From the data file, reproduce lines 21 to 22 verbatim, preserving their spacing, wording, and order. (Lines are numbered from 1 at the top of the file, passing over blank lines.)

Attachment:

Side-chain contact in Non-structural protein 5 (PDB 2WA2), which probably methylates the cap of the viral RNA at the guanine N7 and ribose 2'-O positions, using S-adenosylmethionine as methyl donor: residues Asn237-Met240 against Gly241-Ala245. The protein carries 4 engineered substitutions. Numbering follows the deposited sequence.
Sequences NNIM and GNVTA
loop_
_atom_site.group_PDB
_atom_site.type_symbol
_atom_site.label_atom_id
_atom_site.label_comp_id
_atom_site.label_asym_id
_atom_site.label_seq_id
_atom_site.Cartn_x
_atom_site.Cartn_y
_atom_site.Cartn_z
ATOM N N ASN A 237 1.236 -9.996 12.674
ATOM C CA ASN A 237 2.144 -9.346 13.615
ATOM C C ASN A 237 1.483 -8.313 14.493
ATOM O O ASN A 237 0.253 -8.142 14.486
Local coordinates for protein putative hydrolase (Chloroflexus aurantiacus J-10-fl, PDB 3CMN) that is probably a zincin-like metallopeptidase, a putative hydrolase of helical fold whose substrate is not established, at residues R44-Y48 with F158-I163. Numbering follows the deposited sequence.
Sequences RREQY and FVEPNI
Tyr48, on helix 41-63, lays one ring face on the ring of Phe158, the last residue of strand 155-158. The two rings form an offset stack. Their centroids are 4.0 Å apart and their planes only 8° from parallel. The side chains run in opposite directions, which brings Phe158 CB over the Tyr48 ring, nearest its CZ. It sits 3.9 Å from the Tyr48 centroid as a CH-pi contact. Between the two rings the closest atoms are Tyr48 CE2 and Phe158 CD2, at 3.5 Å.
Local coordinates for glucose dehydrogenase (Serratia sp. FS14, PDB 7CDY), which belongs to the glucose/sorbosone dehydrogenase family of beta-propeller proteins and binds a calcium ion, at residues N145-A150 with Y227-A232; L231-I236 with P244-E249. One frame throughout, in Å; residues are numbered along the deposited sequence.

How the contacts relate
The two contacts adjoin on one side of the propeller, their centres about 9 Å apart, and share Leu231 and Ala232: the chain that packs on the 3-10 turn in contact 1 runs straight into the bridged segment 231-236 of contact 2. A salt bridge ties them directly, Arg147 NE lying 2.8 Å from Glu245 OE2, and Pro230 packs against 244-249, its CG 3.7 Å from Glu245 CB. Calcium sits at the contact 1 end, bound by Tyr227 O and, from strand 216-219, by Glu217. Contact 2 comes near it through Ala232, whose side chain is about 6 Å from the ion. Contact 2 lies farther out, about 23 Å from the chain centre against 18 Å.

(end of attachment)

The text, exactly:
How the contacts relate
The two contacts adjoin on one side of the propeller, their centres about 9 Å apart, and share Leu231 and Ala232: the chain that packs on the 3-10 turn in contact 1 runs straight into the bridged segment 231-236 of contact 2. A salt bridge ties them directly, Arg147 NE lying 2.8 Å from Glu245 OE2, and Pro230 packs against 244-249, its CG 3.7 Å from Glu245 CB. Calcium sits at the contact 1 end, bound by Tyr227 O and, from strand 216-219, by Glu217. Contact 2 comes near it through Ala232, whose side chain is about 6 Å from the ion. Contact 2 lies farther out, about 23 Å from the chain centre against 18 Å.